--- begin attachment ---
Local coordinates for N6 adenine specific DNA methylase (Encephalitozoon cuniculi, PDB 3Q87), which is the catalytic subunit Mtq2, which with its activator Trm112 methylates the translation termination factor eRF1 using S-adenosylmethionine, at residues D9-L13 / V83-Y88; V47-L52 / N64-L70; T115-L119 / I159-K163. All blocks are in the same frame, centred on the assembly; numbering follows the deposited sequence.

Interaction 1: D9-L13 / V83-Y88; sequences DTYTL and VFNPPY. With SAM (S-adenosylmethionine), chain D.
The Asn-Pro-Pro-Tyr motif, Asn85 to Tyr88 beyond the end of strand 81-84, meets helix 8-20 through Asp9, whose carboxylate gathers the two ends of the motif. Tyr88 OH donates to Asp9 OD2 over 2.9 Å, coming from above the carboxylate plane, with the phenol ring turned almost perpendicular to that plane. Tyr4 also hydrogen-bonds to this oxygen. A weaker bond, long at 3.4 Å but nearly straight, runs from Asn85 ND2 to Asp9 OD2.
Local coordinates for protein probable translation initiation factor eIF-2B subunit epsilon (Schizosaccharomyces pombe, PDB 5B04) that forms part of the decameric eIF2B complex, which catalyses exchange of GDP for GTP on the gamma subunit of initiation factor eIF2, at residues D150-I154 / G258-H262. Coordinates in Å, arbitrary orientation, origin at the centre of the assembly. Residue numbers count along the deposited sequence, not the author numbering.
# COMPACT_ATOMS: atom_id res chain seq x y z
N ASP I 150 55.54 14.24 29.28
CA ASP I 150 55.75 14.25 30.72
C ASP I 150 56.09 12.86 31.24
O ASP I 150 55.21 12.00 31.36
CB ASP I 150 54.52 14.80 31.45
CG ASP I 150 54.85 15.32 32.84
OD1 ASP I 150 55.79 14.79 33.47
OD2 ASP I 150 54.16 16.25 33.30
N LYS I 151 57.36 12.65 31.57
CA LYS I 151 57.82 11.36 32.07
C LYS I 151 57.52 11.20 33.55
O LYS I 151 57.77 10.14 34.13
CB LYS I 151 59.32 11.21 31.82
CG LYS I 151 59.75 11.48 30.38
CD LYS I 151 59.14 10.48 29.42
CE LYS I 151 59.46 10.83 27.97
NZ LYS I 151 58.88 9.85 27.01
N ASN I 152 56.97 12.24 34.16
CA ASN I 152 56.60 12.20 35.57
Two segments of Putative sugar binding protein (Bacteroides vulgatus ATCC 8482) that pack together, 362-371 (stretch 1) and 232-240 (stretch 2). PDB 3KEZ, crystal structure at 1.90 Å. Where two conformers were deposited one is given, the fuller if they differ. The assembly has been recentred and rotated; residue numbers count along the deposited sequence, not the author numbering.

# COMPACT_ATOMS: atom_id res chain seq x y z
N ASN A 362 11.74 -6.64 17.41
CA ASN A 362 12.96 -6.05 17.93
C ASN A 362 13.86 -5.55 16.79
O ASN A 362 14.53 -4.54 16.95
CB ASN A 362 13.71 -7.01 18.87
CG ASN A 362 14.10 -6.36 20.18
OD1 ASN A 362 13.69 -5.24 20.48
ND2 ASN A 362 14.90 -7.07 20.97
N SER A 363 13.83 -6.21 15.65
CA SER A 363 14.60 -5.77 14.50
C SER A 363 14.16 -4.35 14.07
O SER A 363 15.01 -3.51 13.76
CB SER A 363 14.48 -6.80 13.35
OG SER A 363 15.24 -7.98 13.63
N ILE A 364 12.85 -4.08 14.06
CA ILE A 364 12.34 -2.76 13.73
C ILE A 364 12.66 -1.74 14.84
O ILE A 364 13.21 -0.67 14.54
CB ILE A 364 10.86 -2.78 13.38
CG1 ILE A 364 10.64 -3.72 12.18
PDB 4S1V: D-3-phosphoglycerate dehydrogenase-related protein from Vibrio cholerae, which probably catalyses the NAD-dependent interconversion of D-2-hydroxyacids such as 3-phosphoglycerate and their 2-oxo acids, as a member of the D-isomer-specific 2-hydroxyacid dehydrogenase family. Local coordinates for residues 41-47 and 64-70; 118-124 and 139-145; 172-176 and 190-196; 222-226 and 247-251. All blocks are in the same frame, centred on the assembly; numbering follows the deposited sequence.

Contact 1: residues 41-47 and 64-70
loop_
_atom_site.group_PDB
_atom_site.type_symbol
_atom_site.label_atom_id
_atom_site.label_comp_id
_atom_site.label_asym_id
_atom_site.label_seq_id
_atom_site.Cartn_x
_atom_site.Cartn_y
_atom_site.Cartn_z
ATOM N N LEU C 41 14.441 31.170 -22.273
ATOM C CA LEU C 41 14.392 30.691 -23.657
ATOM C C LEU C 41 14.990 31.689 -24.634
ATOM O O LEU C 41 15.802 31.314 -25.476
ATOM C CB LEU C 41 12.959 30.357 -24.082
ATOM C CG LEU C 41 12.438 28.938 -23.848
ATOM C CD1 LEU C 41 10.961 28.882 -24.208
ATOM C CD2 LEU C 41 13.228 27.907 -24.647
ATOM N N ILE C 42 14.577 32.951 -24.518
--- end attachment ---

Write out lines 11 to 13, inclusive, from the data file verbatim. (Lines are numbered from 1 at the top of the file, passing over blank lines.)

CG ASP I 150 54.85 15.32 32.84
OD1 ASP I 150 55.79 14.79 33.47
OD2 ASP I 150 54.16 16.25 33.30